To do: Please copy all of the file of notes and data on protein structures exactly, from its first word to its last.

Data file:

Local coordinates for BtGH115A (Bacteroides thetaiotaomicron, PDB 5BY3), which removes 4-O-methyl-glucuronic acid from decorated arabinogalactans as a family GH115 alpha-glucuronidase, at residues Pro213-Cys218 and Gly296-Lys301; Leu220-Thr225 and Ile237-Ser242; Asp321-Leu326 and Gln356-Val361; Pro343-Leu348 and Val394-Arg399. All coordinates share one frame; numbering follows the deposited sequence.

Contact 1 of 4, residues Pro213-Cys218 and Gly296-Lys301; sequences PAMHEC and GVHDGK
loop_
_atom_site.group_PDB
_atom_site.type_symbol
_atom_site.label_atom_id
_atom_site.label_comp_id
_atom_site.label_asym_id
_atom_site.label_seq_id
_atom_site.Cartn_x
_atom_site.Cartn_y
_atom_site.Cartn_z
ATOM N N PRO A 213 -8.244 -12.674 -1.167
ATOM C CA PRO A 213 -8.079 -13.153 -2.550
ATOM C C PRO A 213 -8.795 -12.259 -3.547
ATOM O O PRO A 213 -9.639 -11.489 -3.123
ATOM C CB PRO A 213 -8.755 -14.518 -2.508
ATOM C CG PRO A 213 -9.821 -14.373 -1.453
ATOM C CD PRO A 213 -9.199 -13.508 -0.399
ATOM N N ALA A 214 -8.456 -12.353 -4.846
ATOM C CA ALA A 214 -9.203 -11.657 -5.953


Local coordinates for BtGH115A (Bacteroides thetaiotaomicron, PDB 5BY3), which removes 4-O-methyl-glucuronic acid from decorated arabinogalactans as a family GH115 alpha-glucuronidase, at residues Pro213-Cys218 and Gly296-Lys301; Leu220-Thr225 and Ile237-Ser242; Asp321-Leu326 and Gln356-Val361; Pro343-Leu348 and Val394-Arg399. All coordinates share one frame; numbering follows the deposited sequence.

Contact 1 of 4, residues Pro213-Cys218 and Gly296-Lys301; sequences PAMHEC and GVHDGK
loop_
_atom_site.group_PDB
_atom_site.type_symbol
_atom_site.label_atom_id
_atom_site.label_comp_id
_atom_site.label_asym_id
_atom_site.label_seq_id
_atom_site.Cartn_x
_atom_site.Cartn_y
_atom_site.Cartn_z
ATOM N N PRO A 213 -8.244 -12.674 -1.167
ATOM C CA PRO A 213 -8.079 -13.153 -2.550
ATOM C C PRO A 213 -8.795 -12.259 -3.547
ATOM O O PRO A 213 -9.639 -11.489 -3.123
ATOM C CB PRO A 213 -8.755 -14.518 -2.508
ATOM C CG PRO A 213 -9.821 -14.373 -1.453
ATOM C CD PRO A 213 -9.199 -13.508 -0.399
ATOM N N ALA A 214 -8.456 -12.353 -4.846
ATOM C CA ALA A 214 -9.203 -11.657 -5.953